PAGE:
1. Spinning 

Once the fibres are separated into their groups, they are spun into yarn and then treated and dyed (usually using natural and sustainable processes) before being woven into products. 

What is banana fabric called?

Many different names and terms are used to describe different types of banana fabric. Here are the most popular:

  • Musa fibre – another name given to banana fibre.
  • Banana cotton – this describes a higher quality version of the outer peel fibres. It’s sometimes referred to as banana cotton as it shares similar characteristics to actual cotton.
  • Banana silk – the name given to the soft silk fabric made from the inner peel of banana fibre.
  • Inner peel – the part of the banana waste that banana silk comes from. The fabric is soft like silk and is generally quite expensive to produce.
  • Outer peel – the rough and coarse fabric most commonly used for ropes, doormats, some outerwear and thicker garments. 

What is banana fibre used for?

A white blonde woman wears a banana fabric blend jumper with green smily faces on it

Banana fibre is used for many different products, depending on the fibre used. 

The inner peel is so soft that it’s commonly used as a more ethical alternative to silk. Scarves, gloves and hats are often made from banana fibre as the demand for more sustainable products continues to increase.

The fibres from the outer peel are more commonly used in industry or for homeware due to their coarse quality. Doormats, ropes, wall weaves, and tropical-themed decor are all popularly made from banana fibre. 

Clothing made completely from banana fibre has many positive characteristics due to its natural makeup. It’s breathable and moisture-wicking for comfortable wear and isn’t known for pilling or bobbling. However, banana fabric isn’t great at retaining heat, so it’s often used to make more lightweight, breathable clothing.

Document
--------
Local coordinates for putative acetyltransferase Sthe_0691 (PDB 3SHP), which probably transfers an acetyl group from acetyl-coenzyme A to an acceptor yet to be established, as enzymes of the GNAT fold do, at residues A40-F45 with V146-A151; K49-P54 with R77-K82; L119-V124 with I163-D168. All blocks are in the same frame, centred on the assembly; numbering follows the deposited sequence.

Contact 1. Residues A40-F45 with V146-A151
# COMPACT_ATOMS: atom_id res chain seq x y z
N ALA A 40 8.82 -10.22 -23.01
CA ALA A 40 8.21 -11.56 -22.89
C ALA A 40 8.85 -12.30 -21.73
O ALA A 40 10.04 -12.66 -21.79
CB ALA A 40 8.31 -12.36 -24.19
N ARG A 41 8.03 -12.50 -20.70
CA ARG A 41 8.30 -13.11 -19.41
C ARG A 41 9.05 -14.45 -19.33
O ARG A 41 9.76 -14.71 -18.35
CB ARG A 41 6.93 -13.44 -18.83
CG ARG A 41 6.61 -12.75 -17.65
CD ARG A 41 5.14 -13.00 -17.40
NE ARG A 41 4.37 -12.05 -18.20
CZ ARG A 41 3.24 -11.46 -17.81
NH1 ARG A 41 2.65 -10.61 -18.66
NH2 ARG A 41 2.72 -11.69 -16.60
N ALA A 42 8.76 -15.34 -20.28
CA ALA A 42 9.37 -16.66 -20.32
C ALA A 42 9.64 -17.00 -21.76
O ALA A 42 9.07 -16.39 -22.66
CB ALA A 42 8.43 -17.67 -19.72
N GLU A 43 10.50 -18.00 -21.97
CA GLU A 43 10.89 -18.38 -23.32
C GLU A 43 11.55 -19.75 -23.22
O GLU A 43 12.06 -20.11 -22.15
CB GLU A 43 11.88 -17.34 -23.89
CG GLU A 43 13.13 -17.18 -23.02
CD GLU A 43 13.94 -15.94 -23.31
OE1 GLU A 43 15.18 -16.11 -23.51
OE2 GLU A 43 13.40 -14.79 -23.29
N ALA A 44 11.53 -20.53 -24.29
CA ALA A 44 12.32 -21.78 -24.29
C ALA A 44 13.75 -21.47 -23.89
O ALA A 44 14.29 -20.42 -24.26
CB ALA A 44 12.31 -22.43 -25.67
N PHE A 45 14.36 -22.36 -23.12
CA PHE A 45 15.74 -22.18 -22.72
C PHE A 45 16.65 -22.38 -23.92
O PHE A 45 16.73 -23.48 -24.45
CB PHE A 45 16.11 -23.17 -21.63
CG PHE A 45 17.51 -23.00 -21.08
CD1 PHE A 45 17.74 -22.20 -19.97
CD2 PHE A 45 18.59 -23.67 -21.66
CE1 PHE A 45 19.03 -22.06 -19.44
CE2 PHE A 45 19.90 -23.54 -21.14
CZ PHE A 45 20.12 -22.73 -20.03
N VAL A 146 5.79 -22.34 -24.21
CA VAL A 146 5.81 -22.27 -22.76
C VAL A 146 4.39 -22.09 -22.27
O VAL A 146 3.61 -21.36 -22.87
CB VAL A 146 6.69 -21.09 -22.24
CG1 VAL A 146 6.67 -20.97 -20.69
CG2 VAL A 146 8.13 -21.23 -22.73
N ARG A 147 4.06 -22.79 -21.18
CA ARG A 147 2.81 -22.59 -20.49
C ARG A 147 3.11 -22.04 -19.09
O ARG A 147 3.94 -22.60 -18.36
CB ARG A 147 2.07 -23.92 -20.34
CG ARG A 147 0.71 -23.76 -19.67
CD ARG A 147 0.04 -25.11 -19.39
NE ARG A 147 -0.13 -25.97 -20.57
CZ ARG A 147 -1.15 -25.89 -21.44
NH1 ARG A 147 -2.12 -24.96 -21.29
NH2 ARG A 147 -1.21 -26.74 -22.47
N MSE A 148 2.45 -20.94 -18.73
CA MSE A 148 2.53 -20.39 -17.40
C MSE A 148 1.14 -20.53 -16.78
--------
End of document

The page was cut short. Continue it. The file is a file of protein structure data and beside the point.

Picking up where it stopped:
As it’s delicate, you should wash banana silk in cold or warm temperatures to keep it at its best. 

Is banana fibre expensive? 

Organic banana fibre might be a nature hero, but high-quality fabric made from the inner peel is expensive. Offering the same lustrous qualities as silk, it’s much more ethical to produce than traditional silk, which is why it’s so worthy of investment.

The fabric made from the rough outer lining of the peel is a lot cheaper to produce, which is why it’s currently more readily available. 

Sourcing organic banana fibre will always be more expensive than conventional banana fibre. However, conventional banana fabric made using cheaper practices may have undergone contamination from pesticides and toxic chemicals that can pass down the chain and into the fabric.

Banana fabric: The Highlights  

Banana fabric is one of the most sustainable plant-based alternatives on the market. When made using organic bananas and safe processes that are chemical-free, fabrics made from 100% organic banana fibre are biodegradable, vegan, cruelty-free, and almost carbon-neutral to produce.

More ethical and animal-friendly than silk and less water-intensive than cotton, although organic fibre can be expensive, it can be turned into lustrous fabrics that are completely planet-kind. Utilising the billion tons of banana peels wasted each year, banana fibre turns them into something more useful. 

Jayley’s Banana Peel Collection 

A white woman with blonde hair poses in a cream banana fabric blend cardigan covered in red love hearts

If you’re looking for some banana peel to add to your wardrobe, look no further than our collection at Jayley. From banana peel coats made from 100% banana peel to our knitwear range made from a blend of banana peel and Rayon, lyocell and cashmere, it’s never been easier to take your first steps towards a more eco-friendly wardrobe. 

Each piece in our banana peel collection has full details on its composition in its description for full transparency, so you’ll always be aware of what you’re investing in when you shop with us. Explore the full banana peel collection today to find your favourite pieces.